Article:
Brooke's Build Log


Hi Brooke,

You can see by the screen shots, the only value I changed was the Solder Mask Clearance. Once I realised what my issue was, I went back on previous boards and saw that this value was also zero. I therefore set mine to zero and checked it carefully against the Gerbers and this worked out fine and has ever since.

The settings from the failed board

The settings from the corrected board



I did report the issue 2 different times since it was happening on multiple boards and in both cases it was explained that my settings were the issue. At the time, I didn’t notice the silkscreen. And since changing my settings looks to have resolved the issue, I am hopeful just to move on.

Chris, do you have anyone you connect with to see if the KiCAD issue can be given a new look? It sounds like the current default isn’t a reasonable one and thus will likely cause issues for people new to creating PCBs. I am not sure how I would have handled it if the first PCBs I created from KiCAD cost me money and didn’t work, and I didn’t know how to figure out what was going on or who to talk to about how to fix it.

Here’s the issue I found:


There are a couple developers over on the KiCad forums, might be a good idea to bring it up there. At the very least, it will give visibility to others as well, should the change take a long time.


I had time last night to work in the SensorBoard v2. I was able to laser cut the stencil, paste, place, reflow and visually inspect. Next stop will be to plug it in and test. During the fab downtime, I have been writing test applications for all the different sections. This should shorten my bring up time.


Thanks, Chris! Yes, we appreciate any issues being reported to, so we can work with the customer to resolve any problems. Our goal is always to produce perfect purple PCBs :slight_smile:

Thanks, Drew (


Sunday 6.4.2017

I tested each of the Arduino sketches with the SensorBoard v2 and they all worked. They covered both I2C temp sensors, the SPI FRAM, and the analog-read photoresistor ( values from about 20-1020 ).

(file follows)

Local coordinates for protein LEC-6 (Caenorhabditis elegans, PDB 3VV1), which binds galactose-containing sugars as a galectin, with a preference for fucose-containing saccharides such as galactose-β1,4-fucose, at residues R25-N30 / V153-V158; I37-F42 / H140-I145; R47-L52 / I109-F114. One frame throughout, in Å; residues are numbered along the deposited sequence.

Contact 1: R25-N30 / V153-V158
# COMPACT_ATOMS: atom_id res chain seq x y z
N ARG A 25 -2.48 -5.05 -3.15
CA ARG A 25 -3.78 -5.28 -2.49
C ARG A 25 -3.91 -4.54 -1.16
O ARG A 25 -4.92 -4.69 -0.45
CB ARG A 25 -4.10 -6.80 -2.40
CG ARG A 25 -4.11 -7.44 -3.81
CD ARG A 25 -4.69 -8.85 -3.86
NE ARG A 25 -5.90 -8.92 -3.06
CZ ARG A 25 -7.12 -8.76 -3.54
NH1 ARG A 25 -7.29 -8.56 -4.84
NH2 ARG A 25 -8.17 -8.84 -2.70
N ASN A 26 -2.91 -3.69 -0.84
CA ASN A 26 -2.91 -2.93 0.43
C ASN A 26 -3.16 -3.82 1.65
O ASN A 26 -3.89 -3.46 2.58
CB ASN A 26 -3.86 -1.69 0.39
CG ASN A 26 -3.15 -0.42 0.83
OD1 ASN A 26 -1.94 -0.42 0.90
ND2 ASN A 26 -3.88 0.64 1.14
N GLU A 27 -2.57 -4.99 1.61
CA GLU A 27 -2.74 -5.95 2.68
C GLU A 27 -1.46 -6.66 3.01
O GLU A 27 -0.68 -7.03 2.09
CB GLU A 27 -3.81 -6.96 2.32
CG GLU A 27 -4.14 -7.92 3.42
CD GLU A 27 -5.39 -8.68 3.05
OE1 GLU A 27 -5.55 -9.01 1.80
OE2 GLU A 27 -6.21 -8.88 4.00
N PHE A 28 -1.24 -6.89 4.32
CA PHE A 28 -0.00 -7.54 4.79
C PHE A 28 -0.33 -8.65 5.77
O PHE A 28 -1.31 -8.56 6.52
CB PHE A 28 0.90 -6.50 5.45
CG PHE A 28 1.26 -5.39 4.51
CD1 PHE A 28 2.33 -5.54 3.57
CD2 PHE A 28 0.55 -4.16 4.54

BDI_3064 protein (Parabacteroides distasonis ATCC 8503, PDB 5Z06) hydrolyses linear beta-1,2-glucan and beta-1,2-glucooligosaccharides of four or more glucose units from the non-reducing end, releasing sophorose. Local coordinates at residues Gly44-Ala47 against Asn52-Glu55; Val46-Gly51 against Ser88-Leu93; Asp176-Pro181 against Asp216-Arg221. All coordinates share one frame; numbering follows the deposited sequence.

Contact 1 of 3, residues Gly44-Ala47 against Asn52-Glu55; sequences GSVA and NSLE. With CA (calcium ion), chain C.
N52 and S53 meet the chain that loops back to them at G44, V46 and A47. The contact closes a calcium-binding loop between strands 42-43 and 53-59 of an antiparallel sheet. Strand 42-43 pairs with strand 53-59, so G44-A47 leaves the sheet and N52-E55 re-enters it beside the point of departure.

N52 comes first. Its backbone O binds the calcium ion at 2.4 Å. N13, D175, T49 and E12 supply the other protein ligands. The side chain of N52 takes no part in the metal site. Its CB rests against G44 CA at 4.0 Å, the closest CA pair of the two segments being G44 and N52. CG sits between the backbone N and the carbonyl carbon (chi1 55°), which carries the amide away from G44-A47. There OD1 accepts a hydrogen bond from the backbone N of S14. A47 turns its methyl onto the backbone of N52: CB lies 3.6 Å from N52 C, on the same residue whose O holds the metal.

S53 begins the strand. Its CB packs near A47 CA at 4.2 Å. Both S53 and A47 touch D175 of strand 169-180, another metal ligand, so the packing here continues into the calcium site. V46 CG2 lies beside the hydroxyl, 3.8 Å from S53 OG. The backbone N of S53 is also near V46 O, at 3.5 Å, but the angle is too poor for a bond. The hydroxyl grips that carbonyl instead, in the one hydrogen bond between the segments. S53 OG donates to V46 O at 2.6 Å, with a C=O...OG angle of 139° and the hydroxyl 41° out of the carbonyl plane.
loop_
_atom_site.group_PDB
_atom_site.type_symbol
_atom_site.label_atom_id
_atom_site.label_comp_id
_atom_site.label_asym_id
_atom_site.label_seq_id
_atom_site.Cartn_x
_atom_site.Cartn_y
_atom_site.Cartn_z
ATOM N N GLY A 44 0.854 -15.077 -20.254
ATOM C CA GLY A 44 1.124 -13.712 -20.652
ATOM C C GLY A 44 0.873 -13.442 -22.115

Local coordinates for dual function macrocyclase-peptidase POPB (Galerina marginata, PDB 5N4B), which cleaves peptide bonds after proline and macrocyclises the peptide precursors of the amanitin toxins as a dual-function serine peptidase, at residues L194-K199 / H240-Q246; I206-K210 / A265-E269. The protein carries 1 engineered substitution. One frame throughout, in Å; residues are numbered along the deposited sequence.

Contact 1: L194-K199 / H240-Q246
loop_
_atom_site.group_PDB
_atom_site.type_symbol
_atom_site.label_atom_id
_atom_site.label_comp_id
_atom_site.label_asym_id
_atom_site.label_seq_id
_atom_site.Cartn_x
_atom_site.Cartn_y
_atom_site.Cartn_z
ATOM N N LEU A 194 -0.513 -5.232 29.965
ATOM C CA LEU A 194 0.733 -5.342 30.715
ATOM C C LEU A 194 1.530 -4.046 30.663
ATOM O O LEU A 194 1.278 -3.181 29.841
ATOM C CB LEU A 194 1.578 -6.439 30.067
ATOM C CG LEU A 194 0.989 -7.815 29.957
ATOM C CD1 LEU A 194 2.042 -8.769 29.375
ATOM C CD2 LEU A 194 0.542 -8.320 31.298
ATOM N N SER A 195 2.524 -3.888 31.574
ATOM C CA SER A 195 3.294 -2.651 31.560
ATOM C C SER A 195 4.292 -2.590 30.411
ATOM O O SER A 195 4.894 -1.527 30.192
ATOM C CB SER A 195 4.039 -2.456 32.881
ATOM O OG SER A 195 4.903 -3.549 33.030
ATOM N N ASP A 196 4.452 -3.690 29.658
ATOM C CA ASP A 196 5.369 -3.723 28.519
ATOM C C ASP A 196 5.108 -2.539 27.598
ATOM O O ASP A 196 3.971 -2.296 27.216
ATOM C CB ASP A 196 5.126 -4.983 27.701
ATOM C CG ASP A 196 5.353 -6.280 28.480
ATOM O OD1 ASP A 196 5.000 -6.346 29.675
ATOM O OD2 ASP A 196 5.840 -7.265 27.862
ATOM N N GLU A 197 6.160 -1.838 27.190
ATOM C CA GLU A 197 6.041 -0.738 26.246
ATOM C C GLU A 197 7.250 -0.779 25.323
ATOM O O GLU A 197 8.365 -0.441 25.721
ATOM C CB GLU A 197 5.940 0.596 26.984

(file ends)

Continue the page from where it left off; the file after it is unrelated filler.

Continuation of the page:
The only chip I didn’t have a sketch written for yet was the SN74HC595 shift register. I am working on that sketch next.


Thought I would share a design mistake for the TeensyBreakout w/ SensorBoard v2. It turns out it is a good idea to keep in mind the physical design of your boards when you plan to stack them. I thought I had done pretty well, until I needed to press the reset button! That’s right. It took some creative re-purposing of an ink pen by borrowing its refill to sneak in there and press the button. I am thinking the rev 3 SensorBoard needs to either have a hole that goes through every single “shield” or bring a reset button up to at least the Teensybreakout.


I wrote the test sketch for the SN74HC595 and it works. All sections of the SensorBoard v2 have tested as working. My next task will be to write some firmware that takes advantage of all 5 sections. Two temperature sensors, FRAM, photo resistor, and shift register with 8 LEDs.


I relaised this too - I will be exposing the ~RESET on the header in my next project.
Since the CE is general purpose the option would be either use one of its GPIO as the reset or to simply add an addition single Pin Header. The options of exposing it on the CE Header or, as you suggest, give some mechanical access to the Teency reset button do not cost anything extra.


Well, we can always flip the Teensy too for future versions of the teensy to CE header board.


Brooke, not sure if I’ve already asked but are you using NPTH for the mounting holes? It looks like it.



Hey @mikef,

That’s correct, for the Teensy SensorBoard, I used Non-Plated Through Holes (NPTH). Why do you ask?


Thanks Brooke. I’m just curious about creating mounting holes. I’m not sure if I like the non plated look though.